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Voicing Silence 7

Monday, October 30, 2006

I ask, you write 2

Thank you for your fantastic responses to my earlier question. Here's the next one.

So what was Krishnaswami thinking when he said yes to her?

Again, please keep your stories short and post them in the comment box. Thank you.

Thursday, October 26, 2006

I ask, you write

Okay, here's the idea. I ask you a question and you write a short story explaining it. Let me give you an example.

What happened when young Padmavathi was drawing water from the well to wash her clothes, early one Margazhi morning?

Annon's story

One morning when Padmavathi was drawing water from the well, she found Pettai Rowdy # 1 Govindarajulu inside the bucket! She dropped it at once and Govindarajulu went down and down and hit the bottom of the well with a Nung sound. His upper and lower teeth fused together and since then he has been fed intravenously. Pettai Rowdy # 2, Ragothaman Iyengar, who suggested this to Govindarajulu, now rules the roost.

After marrying Padmavathi, he is inviting all of you to a water drawing ceremony at the new well they dug in their house.

Jai Ragothaman Iyengar! Jai Padmavathi! Come one, Come all!

-

Here's a question for you.

What happened that made young Meenakshi change her mind about the parrot green saree she had originally chosen and go for a coppersulphate blue saree instead?

No deadlines but please keep your stories short. You can leave your story in the comment box. Get scribbling.

Monday, October 23, 2006

Thank you

Dear all

Thank you ever so much for your fantastic response to the Ready, Steady, Charity fundraising appeal in aid of Projectwhy. A conservative estimate reveals that you have helped raise almost Rs 20,000!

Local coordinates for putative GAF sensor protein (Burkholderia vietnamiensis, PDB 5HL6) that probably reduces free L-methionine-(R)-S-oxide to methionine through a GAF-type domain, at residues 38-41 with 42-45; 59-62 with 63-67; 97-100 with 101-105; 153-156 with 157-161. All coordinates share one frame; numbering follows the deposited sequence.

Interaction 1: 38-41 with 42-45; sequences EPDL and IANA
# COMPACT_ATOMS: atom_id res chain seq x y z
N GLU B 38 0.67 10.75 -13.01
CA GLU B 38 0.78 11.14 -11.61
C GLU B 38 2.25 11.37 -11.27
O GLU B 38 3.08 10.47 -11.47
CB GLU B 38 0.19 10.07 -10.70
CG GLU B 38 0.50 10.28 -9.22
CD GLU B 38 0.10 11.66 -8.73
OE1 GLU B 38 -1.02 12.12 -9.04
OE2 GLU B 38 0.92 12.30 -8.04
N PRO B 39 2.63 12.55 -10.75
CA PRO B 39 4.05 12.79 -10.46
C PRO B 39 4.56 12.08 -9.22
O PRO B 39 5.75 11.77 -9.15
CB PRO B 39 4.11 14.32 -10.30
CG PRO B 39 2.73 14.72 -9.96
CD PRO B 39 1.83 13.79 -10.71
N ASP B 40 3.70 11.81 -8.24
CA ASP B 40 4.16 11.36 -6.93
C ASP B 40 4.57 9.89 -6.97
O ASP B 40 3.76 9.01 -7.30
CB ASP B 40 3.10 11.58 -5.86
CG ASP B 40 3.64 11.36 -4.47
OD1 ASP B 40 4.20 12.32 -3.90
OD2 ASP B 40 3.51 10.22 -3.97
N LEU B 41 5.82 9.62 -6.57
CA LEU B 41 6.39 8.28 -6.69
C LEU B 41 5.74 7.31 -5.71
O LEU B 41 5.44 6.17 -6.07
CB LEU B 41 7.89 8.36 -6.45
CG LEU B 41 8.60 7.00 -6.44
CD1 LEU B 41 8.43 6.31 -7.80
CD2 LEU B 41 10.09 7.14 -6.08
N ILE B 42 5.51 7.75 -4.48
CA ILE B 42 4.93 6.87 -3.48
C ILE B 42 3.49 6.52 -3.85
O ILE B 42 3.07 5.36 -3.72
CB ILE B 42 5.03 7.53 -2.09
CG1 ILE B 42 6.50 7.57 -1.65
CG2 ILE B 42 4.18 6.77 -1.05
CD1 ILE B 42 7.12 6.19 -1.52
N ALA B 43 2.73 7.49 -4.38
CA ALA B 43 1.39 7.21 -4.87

I am most touched by your generosity. Thanks in particular to Neha and Shoefiend for their prolific output of stories and poems of extraordinary quality.

Hope you had a wonderful Deepavali.

Thank you.

Update: Anouradha Bakshi writes...

.. and this time her fund raising diwali effort was a huge surprise.. as it came before my now jaded appeals for help..It meant a lot to me personally and to all the 600 planet why inhabitants as it brought hope, cheer and above all showed that someonea cared.The whopping 25 000 Rs that have been collected may seem small to many but it can sustain a class for more than 2 months or pay one teacher for a whole year.The short story book project is still on and now we can add these delightful tales and make it a souvenir for all...We hope to see you all at pwhy one day and hope that you will keep supporting us by sending your wishes and love.Thank you all and do keep in touch, at least virtually through or blog and site

anou

Sunday, October 15, 2006

Ready, Steady, Charity!

This is a sticky post. Please scroll down for the usual.

Do you remember this?

This Deepavali we're doing it again.

Only this time, I've got two wonderfully talented women to help with the task. Neha and Shoefiend have kindly volunteered to write around the words you suggest.

So email me 3 random words at ammania@ gmail.com. And we will come up with tales, prose, poetry, advertising copy, recipes...something delightfully silly (or at least plain silly) using those three words. And then you could make a small donation (no amount is too small!) to Projectwhy.

Go on, challenge us!

Please note: You send the donation directly to Projectwhy via paypal/money order or any other preferred method. Not through us. Not through anyone else.

Four already!

They grow up so quickly!





Reading My Son

His last school days; he strolls through the door,
his shirt signed in fat felt-tips by his mates.
Sophie loves him loads and Todd reminds him
to keep in touch by nightly MSN.
Jodie's going to miss his wicked laugh.
Mel rates his hair and someone wants his babies.

I try to read him. He drinks orange juice
straight from the carton, towering over me.
He's going out tonight. He turns the bass up.
The shirt's sloughed off. I'll hold it once he's gone.

-Catherine Smith

Tuesday, October 10, 2006

Nine of mine

A good friend from my pre-blogging days, Deepa has tagged me. The tag is about revealing nine things about oneself. So here goes.

1. I'm alright. But I'd like my tea white with no sugar please.
2. I don't always enjoy cooking.
3. Politics tires me.
4. I'm not entirely sure what my shoe size is. I'm a size 5 1/2 at Clark's and a size 6 elsewhere.
5. I watched Swan Lake at the Royal Opera House performed by the Bolshoi Theatre recently. I loved it but the seats were very uncomfortable.
6. I feel guilty when I put my little on in front of the tv.
7. I don't think I can ever jump out of a plane.
8. There's a photograph of me standing with my feet on either side of the equator.
9. I feel very touched when people remember my birthday.